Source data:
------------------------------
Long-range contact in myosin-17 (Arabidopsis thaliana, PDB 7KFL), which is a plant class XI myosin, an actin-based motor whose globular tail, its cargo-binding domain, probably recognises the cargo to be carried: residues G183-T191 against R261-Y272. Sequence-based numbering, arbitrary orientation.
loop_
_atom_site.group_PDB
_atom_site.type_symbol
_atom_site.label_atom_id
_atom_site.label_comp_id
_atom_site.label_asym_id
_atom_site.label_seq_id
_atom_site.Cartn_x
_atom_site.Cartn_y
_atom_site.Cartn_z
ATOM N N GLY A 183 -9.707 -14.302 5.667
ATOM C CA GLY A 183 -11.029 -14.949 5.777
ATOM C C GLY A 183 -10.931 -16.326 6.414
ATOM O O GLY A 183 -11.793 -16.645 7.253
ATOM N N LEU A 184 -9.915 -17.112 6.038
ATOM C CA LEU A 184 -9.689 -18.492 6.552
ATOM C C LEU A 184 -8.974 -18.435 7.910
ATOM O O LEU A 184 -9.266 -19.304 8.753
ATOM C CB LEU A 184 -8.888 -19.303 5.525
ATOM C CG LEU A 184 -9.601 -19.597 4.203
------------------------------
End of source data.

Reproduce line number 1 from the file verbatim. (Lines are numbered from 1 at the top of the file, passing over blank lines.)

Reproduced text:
Long-range contact in myosin-17 (Arabidopsis thaliana, PDB 7KFL), which is a plant class XI myosin, an actin-based motor whose globular tail, its cargo-binding domain, probably recognises the cargo to be carried: residues G183-T191 against R261-Y272. Sequence-based numbering, arbitrary orientation.